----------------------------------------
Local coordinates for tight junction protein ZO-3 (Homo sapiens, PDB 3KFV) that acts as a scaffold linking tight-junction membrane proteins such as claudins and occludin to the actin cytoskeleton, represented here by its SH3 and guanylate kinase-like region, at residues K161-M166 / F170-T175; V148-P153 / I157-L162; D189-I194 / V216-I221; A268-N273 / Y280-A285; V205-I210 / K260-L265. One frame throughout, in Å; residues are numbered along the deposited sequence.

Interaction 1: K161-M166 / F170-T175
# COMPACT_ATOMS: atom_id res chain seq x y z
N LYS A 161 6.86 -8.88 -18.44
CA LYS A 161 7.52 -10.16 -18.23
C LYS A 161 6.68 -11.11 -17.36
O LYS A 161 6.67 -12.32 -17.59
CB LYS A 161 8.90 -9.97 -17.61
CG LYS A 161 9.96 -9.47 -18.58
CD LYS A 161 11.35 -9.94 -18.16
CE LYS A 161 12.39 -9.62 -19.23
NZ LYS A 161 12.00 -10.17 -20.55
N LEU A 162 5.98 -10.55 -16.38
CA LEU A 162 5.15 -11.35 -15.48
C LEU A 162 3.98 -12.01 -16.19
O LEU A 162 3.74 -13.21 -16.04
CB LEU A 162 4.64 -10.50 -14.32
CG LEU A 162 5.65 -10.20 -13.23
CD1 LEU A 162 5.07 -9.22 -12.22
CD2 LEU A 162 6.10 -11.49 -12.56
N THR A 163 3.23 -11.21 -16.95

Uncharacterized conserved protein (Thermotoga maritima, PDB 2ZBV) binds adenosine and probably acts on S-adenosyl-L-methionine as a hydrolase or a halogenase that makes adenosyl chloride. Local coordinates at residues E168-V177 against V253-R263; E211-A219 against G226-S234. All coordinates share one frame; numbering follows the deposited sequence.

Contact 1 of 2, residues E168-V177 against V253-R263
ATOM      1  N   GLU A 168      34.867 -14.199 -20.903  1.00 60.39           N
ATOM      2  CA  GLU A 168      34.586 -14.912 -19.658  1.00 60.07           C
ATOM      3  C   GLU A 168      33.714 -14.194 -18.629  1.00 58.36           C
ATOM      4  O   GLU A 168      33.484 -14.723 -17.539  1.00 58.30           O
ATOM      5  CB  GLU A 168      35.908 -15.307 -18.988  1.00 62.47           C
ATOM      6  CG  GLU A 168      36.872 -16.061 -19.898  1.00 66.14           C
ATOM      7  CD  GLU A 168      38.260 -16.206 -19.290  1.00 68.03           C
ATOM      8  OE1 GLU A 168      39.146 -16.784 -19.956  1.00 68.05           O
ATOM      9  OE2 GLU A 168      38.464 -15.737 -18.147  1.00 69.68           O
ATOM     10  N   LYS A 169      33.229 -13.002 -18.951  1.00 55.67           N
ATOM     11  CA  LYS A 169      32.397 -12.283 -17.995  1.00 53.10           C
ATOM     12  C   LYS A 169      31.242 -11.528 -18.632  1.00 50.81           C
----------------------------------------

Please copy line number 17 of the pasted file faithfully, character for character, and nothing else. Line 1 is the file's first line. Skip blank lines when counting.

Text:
CB LEU A 162 4.64 -10.50 -14.32